Talos

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In the Cretan tales incorporated into Greek mythology, Talos (pronounced /ˈteɪlɒs/; Greek: Τάλως, Talōs) or Talon (/ˈteɪlən/; Greek: Τάλων, Talōn) was a giant man of bronze[1] who protected Europa in Crete from pirates and invaders by circling the island's shores three times daily[2] while guarding it.

Contents

History

According to Brian Sparkes "The most detailed treatment in literature is to be found in the Argonautica... however, we have detailed images of the episode, 150 years earlier, dated to around 400 BC."[3]

Talos is said to be created from a petition from Zeus to Hephaestus, to protect Europa from persons who would want to kidnap her.

Narratives and meaning

In the Cretan dialect, talôs was the equivalent of the Greek hêlios, the sun: the lexicon of Hesychius of Alexandria notes simply "Talos is the sun". In Crete Zeus was worshipped as Zeus Tallaios,[4] "Solar Zeus", absorbing the earlier god as an epithet in the familiar sequence.[5] The god was identified with the Tallaia, a spur of the Ida range in Crete. On the coin from Phaistos (illustration) he is winged; in Greek vase-paintings and Etruscan bronze mirrors he is not. The ideas of Talos vary widely, with one consistent detail: in Greek imagery outside Crete, Talos is always being vanquished:[6] he seems to have been an enigmatic figure to the Greeks themselves.[7]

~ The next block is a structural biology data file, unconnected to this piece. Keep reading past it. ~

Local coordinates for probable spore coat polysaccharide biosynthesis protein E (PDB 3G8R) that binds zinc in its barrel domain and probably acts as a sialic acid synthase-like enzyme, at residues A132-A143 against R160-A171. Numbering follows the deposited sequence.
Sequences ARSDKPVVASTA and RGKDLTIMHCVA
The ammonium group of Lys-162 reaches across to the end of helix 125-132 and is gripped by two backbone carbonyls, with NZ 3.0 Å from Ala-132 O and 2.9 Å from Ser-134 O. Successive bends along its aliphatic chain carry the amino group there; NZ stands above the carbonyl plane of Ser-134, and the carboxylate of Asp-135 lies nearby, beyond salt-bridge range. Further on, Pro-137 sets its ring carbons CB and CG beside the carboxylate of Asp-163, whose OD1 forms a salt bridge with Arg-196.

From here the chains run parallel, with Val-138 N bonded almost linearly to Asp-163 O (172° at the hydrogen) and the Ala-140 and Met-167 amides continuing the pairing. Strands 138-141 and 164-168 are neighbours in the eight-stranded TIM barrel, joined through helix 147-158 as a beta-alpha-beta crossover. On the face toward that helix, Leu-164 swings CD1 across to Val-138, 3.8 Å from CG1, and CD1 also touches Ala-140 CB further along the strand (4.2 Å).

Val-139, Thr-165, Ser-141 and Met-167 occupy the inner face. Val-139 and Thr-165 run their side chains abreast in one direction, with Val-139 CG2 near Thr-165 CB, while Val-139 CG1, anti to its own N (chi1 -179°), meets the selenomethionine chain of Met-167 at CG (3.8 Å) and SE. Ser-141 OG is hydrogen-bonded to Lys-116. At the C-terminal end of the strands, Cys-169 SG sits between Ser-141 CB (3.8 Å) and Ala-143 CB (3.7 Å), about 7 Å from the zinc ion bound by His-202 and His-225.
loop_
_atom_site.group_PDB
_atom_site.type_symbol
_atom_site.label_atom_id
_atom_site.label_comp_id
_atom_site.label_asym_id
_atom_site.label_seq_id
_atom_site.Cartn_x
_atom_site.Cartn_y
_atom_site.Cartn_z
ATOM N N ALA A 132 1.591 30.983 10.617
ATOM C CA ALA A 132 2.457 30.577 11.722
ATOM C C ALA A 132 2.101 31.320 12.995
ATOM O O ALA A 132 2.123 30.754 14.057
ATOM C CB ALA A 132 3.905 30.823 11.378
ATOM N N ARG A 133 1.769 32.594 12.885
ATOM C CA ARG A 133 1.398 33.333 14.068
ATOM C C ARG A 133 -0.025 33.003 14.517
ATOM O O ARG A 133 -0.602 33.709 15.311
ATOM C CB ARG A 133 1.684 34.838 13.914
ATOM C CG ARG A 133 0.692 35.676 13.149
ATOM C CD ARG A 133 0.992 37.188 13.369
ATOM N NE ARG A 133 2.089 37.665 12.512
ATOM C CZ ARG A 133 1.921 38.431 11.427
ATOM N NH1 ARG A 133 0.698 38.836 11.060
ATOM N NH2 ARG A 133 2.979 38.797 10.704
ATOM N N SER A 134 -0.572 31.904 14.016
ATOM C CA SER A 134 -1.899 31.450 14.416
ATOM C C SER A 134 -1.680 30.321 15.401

Talos is described by Greeks as either a gift from Hephaestus to Minos, forged with the aid of the Cyclopes in the form of a bull[8] or a gift from Zeus to Europa.[9] Or he may have been the son of Kres, the personification of Crete;[10] In Argonautica Talos threw rocks at any approaching ship to protect his island.[11] In the Byzantine encyclopia The Suda, Talos is said, when the Sardinians did not wish to release him to Minos, to have heated himself red-hot by jumping into a fire and to have clasped them in his embrace.[12]

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